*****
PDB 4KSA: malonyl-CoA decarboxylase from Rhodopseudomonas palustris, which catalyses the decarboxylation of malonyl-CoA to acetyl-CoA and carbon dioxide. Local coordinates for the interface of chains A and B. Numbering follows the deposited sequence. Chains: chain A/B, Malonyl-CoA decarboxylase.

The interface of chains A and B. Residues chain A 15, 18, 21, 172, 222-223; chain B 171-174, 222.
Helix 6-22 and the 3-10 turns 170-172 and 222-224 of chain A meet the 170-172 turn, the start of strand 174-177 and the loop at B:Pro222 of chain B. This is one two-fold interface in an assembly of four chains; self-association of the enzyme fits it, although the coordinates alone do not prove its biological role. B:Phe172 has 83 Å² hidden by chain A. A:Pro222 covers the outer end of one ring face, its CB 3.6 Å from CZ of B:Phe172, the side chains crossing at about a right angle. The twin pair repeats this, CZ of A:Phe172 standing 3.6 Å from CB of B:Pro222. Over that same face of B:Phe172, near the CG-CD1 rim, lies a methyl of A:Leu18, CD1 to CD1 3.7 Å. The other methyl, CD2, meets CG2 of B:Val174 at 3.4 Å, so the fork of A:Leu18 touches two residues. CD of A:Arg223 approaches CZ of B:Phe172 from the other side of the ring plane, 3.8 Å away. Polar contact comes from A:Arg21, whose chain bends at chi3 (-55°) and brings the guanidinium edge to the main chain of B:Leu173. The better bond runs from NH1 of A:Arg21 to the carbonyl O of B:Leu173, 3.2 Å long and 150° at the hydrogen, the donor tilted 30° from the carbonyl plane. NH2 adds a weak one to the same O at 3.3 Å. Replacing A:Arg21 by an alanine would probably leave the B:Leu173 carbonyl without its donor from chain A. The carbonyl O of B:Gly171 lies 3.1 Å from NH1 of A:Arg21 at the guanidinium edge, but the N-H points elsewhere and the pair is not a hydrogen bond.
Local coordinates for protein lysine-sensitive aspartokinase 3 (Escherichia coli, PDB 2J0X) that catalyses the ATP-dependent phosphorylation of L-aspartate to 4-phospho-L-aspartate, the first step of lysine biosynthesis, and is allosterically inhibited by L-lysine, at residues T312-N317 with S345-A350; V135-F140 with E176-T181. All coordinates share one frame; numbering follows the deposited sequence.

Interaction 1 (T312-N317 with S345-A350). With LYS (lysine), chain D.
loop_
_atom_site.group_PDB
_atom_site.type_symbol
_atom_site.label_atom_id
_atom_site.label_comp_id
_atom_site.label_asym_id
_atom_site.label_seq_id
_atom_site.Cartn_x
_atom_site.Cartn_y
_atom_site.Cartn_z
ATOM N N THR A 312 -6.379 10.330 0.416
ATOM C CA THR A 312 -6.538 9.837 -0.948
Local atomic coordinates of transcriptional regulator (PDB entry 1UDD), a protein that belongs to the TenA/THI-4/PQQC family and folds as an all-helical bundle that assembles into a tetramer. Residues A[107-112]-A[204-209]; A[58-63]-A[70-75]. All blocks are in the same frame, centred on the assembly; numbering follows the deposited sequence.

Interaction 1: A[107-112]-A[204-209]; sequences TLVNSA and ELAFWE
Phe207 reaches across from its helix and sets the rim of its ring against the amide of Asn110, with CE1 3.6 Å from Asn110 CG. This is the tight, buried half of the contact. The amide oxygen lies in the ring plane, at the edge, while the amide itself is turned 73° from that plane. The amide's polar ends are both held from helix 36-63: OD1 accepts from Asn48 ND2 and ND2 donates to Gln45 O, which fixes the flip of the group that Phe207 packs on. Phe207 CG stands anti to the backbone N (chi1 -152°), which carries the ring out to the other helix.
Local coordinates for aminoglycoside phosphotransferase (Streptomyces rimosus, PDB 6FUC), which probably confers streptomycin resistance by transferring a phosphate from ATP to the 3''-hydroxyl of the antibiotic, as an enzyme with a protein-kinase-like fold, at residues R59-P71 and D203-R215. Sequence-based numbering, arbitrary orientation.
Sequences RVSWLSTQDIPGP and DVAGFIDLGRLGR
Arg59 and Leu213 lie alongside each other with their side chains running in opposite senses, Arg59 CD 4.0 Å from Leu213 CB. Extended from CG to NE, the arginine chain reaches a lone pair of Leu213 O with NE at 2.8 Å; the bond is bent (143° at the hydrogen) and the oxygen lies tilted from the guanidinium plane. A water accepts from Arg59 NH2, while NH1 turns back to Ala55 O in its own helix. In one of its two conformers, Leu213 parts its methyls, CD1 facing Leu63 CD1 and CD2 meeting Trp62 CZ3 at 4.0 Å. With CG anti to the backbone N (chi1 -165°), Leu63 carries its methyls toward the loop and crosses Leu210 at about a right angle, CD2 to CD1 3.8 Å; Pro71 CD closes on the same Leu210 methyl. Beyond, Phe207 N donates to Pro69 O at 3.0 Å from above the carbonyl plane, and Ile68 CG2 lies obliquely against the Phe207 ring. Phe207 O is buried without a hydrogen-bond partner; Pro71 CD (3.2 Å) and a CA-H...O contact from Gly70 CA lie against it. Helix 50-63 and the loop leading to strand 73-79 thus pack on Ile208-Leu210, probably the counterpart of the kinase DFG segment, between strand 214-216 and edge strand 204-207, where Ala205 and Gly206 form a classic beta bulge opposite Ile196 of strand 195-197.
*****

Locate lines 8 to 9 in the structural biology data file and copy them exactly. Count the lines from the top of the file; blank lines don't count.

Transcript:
_atom_site.type_symbol
_atom_site.label_atom_id